• The applicant may resubmit the same or similar application three times (the original plus two resubmissions). The same or similar application submitted the fourth time will be administratively withdrawn.
  • The awardee may not hold more than one AHA award at the same time.

Exception(s):

a) An investigator may hold two AHA grants concurrently if all three apply:

  1. There will be no more than six months remaining on the initial award.
  2. The projects have no overlap in specific aims.
  3. There is no budgetary overlap between the two projects.

b) An investigator may hold the Innovative Research Grant and one other AHA award.

c) A Fellow-to-Faculty Transition Award recipient may hold a Grant-in-Aid, Innovative Research Grant, or Collaborative Sciences Award during the faculty phase. Only project support is allowed from the second AHA award during the faculty stage of the Fellow-to-Faculty Transition Award.

d) Strategically Focused Research Network personnel may hold individual AHA awards.

Peer Review Criteria

An applicant is prohibited from contacting AHA peer reviewers. This is a form of scientific misconduct and will result in removal of the application from funding consideration and institutional notification of misconduct.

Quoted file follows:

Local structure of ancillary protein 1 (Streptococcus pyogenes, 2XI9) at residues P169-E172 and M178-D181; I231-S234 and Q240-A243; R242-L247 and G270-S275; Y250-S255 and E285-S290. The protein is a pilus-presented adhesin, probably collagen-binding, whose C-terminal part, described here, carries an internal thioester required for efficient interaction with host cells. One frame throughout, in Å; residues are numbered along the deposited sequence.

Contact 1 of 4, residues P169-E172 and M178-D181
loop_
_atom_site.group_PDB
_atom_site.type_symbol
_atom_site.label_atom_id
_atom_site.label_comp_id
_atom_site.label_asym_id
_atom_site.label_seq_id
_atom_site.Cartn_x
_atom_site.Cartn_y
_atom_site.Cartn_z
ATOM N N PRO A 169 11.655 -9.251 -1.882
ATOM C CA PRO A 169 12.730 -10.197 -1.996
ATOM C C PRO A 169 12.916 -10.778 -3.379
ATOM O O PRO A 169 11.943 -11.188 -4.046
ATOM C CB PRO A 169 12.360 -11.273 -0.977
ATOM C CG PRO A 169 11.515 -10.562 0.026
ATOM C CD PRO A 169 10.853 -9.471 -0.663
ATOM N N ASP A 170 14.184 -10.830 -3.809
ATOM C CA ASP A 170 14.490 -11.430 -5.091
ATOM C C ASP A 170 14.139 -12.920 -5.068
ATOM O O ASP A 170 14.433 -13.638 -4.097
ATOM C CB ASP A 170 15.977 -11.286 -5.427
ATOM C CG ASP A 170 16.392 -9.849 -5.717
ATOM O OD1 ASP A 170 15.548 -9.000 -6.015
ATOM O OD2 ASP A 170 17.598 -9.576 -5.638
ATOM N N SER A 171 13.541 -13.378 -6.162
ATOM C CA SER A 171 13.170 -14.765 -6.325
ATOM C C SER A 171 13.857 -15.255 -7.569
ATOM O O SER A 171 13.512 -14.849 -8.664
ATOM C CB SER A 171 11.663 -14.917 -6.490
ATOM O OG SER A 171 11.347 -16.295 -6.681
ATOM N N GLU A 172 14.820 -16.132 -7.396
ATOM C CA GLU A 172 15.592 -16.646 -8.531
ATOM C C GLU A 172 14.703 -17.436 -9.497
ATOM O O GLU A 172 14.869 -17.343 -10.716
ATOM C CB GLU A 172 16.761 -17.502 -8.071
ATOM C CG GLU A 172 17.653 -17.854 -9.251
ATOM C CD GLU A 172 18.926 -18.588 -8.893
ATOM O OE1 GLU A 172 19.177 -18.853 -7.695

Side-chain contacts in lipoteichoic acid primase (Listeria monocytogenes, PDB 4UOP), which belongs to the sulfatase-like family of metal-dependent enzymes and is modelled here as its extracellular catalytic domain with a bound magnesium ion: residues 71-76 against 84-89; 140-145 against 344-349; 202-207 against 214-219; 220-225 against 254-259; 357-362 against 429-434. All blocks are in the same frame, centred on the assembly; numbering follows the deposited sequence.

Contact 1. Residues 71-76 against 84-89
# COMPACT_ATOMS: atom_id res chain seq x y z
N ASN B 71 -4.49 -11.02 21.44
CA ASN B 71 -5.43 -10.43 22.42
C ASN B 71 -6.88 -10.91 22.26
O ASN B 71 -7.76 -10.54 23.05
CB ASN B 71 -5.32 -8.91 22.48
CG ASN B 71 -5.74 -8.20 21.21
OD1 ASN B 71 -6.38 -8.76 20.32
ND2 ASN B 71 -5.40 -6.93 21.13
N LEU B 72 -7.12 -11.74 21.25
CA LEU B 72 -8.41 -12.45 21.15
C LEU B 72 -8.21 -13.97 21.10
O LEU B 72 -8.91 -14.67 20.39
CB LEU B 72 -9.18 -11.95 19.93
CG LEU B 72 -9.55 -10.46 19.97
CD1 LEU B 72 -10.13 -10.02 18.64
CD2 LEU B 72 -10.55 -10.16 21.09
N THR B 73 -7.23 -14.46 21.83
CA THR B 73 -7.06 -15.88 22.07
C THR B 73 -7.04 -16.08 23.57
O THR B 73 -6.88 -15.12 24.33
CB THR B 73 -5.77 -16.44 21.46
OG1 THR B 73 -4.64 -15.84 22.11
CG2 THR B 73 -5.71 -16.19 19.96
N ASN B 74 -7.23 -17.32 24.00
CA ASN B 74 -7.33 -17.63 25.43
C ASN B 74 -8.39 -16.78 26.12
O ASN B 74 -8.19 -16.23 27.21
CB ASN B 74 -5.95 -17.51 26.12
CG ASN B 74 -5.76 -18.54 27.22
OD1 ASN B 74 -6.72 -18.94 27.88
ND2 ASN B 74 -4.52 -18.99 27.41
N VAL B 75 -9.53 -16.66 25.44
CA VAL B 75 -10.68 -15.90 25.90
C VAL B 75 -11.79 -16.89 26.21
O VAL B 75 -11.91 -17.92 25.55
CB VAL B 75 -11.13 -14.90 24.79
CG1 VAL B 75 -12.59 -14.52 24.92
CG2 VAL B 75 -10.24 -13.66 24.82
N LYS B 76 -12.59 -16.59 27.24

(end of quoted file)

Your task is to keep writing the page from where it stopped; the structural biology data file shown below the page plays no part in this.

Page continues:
To judge the merit of the application, reviewers will comment on the following criteria. Please be sure that you fully address these in your proposal.

  1. Impact: How does this project relate to and support the mission of the American Heart Association: Building healthier lives, free of cardiovascular diseases and stroke?  
     
  2. Significance: Does this study address an important problem or barrier to progress that is broadly related to cardiovascular disease or stroke? If the aims of the application are achieved, how will scientific knowledge or clinical practice be advanced? What will be the effect of these studies on the concepts, methods and technologies that drive this field? If funded, will the award have a substantial effect on the school/academic component in terms of strengthening the research environment and exposing students to research?